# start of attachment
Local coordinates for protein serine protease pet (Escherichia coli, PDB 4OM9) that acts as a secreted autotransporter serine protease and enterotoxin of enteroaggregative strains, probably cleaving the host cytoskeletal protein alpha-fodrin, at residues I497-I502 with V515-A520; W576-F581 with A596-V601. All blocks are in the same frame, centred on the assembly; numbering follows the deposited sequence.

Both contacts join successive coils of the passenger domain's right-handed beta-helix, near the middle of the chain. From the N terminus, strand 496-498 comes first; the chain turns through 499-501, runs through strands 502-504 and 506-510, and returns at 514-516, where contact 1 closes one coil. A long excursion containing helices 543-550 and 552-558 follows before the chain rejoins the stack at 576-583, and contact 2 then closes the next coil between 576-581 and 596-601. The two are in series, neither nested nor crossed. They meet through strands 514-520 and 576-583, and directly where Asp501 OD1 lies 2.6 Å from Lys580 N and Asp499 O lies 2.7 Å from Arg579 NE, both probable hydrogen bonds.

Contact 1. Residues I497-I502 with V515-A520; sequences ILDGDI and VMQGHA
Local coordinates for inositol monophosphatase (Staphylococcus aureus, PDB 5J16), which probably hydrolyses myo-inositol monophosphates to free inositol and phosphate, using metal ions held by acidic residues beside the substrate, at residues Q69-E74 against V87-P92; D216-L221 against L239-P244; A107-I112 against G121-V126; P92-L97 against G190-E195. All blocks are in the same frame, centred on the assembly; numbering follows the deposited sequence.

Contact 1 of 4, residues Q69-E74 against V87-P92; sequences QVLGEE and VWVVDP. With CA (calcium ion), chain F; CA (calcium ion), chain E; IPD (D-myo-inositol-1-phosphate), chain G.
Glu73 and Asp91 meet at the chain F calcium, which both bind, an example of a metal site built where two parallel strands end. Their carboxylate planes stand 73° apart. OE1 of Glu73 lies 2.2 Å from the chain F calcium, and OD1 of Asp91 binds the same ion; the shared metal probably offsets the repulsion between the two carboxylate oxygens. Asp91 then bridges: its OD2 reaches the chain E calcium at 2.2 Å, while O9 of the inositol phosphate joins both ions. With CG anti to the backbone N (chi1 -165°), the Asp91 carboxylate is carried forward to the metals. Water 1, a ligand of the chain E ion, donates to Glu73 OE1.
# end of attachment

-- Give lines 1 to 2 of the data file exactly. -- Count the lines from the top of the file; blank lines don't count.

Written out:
Local coordinates for protein serine protease pet (Escherichia coli, PDB 4OM9) that acts as a secreted autotransporter serine protease and enterotoxin of enteroaggregative strains, probably cleaving the host cytoskeletal protein alpha-fodrin, at residues I497-I502 with V515-A520; W576-F581 with A596-V601. All blocks are in the same frame, centred on the assembly; numbering follows the deposited sequence.

Both contacts join successive coils of the passenger domain's right-handed beta-helix, near the middle of the chain. From the N terminus, strand 496-498 comes first; the chain turns through 499-501, runs through strands 502-504 and 506-510, and returns at 514-516, where contact 1 closes one coil. A long excursion containing helices 543-550 and 552-558 follows before the chain rejoins the stack at 576-583, and contact 2 then closes the next coil between 576-581 and 596-601. The two are in series, neither nested nor crossed. They meet through strands 514-520 and 576-583, and directly where Asp501 OD1 lies 2.6 Å from Lys580 N and Asp499 O lies 2.7 Å from Arg579 NE, both probable hydrogen bonds.